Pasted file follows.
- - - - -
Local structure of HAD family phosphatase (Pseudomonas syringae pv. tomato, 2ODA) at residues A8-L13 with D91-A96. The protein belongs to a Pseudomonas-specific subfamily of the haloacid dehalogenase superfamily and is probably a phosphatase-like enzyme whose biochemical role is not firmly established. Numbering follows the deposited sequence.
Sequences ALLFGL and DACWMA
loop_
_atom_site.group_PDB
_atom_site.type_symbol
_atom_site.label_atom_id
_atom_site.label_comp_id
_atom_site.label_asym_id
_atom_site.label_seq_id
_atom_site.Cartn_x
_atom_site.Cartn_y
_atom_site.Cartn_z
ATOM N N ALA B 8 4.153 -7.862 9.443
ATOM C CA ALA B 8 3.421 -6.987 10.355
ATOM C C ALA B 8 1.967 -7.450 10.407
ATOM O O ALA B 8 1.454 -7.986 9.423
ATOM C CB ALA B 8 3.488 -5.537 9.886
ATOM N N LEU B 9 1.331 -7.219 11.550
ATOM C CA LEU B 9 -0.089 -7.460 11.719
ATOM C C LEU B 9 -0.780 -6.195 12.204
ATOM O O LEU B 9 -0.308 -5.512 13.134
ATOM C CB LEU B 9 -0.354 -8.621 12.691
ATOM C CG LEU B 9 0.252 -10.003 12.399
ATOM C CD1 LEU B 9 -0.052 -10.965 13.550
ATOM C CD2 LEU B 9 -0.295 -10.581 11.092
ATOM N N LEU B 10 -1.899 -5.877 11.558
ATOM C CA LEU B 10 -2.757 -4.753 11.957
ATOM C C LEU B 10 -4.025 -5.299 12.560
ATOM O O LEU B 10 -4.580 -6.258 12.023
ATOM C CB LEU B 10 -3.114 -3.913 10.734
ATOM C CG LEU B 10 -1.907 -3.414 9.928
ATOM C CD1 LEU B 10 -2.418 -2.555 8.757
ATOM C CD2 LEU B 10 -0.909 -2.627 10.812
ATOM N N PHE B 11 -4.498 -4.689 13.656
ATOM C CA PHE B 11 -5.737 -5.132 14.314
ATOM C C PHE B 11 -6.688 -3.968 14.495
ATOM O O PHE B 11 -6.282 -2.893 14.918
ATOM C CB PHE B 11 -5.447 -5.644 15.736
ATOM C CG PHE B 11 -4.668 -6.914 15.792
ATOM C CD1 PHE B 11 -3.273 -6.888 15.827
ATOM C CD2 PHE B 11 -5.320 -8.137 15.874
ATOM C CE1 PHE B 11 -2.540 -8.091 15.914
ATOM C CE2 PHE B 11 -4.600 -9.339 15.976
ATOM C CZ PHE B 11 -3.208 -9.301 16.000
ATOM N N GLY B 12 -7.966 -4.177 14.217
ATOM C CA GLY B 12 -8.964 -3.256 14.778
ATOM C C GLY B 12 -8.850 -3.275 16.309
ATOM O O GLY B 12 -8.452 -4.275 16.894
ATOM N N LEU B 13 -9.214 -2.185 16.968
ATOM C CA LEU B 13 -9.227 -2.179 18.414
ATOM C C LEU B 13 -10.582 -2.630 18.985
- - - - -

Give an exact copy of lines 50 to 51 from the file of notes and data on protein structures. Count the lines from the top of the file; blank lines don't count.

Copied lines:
ATOM C CA LEU B 13 -9.227 -2.179 18.414
ATOM C C LEU B 13 -10.582 -2.630 18.985